The Lipscani area
Lipscani area is a lively part of old Bucharest which polarized various trades
between the 15th-18th centuries. The Lipsca is apparently the Romanian
transcription of the name of Leipzig.
and Lipscani was the name of the merchants who sold
goods imported from Leipzig.
The Lipscani is a famous street in the historic downtown of Bucuresti only a
few meters far from the Kilometer number 0 of Romanian Capital .After the
earthquake in 1977, the historic area of Lipscani was often threatened with demolition; when they started
to build the so-called Civic Centre
on Ceausescu's order, in its
close vicinity, Lipscani entered
an age of decay and oblivion. It was partially restored after 1990, especially
in the Banks area, but most of
the old houses and narrow sloping streets still wait for some Prince Charming investor who may
return to them their formerly life and glamour.
Even before the official
foundation of Bucharest
(September 20, 1459),
the Lipscani area represented
the heart of the city. Once the political and economic power concentrated in
the area of the Princely Court,
around 1600, a lot of guilds and shops came into being, and that is why the
area would be populated with goldsmiths, hatters, shoemakers, tanners,
furriers, saddlemakers, grocers a.o. Many streets in the area still bear the
names of those tradesmen and craftsmen. Along with the Romanians, there were
communities of Greek, Bulgarian, Serbian, Armenian,
Jewish, Albanian and Austrian merchants. This mixture of nationalities is
relevant for the flourishing trade relationships established in old Bucharest, to the benefit
of both shopkeepers and customers.
If one takes an imaginary
trip back into time, he or she can see the shopkeepers out in the street near
their stores, for they never stood behind the counter; they would watch people
from the outside, encourage them to buy their merchandise, negotiate prices
with them, for each pedestrian could be a possible customer, and thus
contribute to their wealth.
Luxury and poverty,
expensive and cheap commodities were mixed up in the same manner in which the
Eastern world would meet the Western one in this part of Europe.
There were many inns built
in the area for the tradesmen who would stop by for business in Bucharest, or would be on
their way to other cities and fairs. Most of the formely known inns have not
resisted to the test of time; others can still be seen, like the Inn with Lime Trees (1833) or the Manuc's Inn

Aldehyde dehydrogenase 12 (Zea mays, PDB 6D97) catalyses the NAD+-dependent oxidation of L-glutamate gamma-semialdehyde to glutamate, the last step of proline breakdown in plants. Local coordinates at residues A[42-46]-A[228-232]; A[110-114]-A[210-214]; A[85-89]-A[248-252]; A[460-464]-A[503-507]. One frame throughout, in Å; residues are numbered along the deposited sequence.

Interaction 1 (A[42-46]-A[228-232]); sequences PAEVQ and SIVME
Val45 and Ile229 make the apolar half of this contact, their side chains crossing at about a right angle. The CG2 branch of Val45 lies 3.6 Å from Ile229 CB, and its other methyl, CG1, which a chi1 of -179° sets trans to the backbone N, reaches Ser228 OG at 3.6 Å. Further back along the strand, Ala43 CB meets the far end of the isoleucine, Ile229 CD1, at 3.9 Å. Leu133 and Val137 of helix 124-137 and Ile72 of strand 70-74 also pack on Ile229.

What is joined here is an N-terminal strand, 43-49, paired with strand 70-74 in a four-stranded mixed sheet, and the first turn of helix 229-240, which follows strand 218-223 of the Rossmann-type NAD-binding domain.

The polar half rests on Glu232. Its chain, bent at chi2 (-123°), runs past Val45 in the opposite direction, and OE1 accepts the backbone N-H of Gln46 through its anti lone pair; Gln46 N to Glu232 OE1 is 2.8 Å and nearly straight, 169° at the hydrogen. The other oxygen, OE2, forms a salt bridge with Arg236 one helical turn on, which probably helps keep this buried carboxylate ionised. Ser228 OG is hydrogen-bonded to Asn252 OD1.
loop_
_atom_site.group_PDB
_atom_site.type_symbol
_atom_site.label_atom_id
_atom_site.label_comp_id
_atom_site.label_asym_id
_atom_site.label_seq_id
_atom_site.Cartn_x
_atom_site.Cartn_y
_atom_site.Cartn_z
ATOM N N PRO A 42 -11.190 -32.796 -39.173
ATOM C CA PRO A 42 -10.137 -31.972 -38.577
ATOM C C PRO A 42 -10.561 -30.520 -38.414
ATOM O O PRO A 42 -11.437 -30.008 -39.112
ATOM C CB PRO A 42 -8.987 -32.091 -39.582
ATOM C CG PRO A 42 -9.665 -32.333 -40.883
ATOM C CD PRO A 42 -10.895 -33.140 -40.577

(1808) - see also presentation.
When walking along the
by-streets of Lipscani, one can still be impressed by the architecture of the
one-storey houses built in different styles: Renaissance, Baroque, Neo Classic,
or sometimes a mixture of them all, with their fine ornaments, baroque
balconies, classic façades and eclectic decorations.
At the end of Lipscani St.,
there is the Smârdan St., where one can find some banks built in the 19th
century, i.e. the National Bank (built between
1883-1885, and conceived by architects Albert
Galleron and Cassien Bernard
in neo-classic French style), Ion
Tiriac Bank, the Bank for
After having left the Smârdan St., one reaches the Stavropoleos St., well-known for the famous Stavropoleos Church built in 1724 by
the Greek monk Ioanichie, in late brancovan style (see its vegetal decorations:
the belt with floral motives, columns with flowers). Near the church, there is
a "chiostro", a yard with three covered sides, in which there are
columns, slabs and tombstones. The "chiostro" was designed by one of
the most prominent Romanian architects,
Ion Mincu who also restored the church in 1899.
Where Stavropoleos St.
meets Victoriei Avenue, there is a famous
restaurant and beer house, i.e. "The Beer Cart" (1879). Both its façades
and interiors are built in Neo-gothic style (see pavement, columns, arches,
chandeliers, wooden staircase, furniture, mural paintings on the walls and the
ceiling). This place was much sought by famous Romanian literary and political
figures, who would often meet there and discuss
topical matters of their time over a mug of beer.
A bit farther, across the
street, on the Victoriei Avenue,
stands the Palace
of the Savings Bank, an imposing and well-balanced edifice built in the
French academic eclectic style by architect Paul Gottereau. The palace has a
square shape, a large central dome with metallic ribs separated by glass, which
allows natural light to come in; there are also four smaller domes, whereas the
main entrance has a monumental archway, supported on both sides by two pillars
in composite style.
Going back to Smârdan
St., one can admire the richly-decorated
building of the Fashion House (1881) built in neo-classic style combined with
Renaissance elements. The interiors are as luxurious as one can expect for a
fashion house: marble staircase, columns with gilt ornanemts, stained-glass.
The Lipscani commercial area was developed around the Old Princely Court
placed in the Princely St.
(the present French St.), the oldest one in Bucharest. It used to be paved with oak beams
by order of Prince Constantin Brâncoveanu in 1692, and was
designed to link his Princely Court
to the Mogosoaia Bridge
(today's Victoriei Avenue),
which led right to Brâncoveanu's
summer residence at Mogosoaia.
The oak beams come from the rich forests around Bucharest can still be seen at
the entrance of Manuc's Inn
(1804-1808), in the close neighbourhood of the present-day ruins of the Old Princely Court.
May you wish to buy a
souvenir like an antique, an art, or a Romanian folk object, glassware, a
household commodity, or would you look after a fine lady fur coat, the small
shops in the Lipscani area are there to please you.